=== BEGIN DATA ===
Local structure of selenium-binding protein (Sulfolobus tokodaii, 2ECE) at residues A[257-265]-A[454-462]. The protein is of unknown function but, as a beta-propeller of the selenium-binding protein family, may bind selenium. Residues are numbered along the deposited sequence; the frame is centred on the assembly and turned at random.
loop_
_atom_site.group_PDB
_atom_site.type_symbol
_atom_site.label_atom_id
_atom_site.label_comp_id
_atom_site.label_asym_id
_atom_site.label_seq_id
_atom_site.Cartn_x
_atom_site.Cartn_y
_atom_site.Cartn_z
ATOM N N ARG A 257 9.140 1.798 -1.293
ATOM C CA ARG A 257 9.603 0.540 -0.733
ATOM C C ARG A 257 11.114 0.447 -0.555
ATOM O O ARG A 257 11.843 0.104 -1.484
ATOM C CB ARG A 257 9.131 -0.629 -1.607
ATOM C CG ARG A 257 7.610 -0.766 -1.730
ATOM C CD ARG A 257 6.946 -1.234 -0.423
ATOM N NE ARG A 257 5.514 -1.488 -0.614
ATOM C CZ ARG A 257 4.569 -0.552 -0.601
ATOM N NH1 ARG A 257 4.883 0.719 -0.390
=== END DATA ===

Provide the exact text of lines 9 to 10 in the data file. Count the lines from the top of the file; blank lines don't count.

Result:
_atom_site.Cartn_x
_atom_site.Cartn_y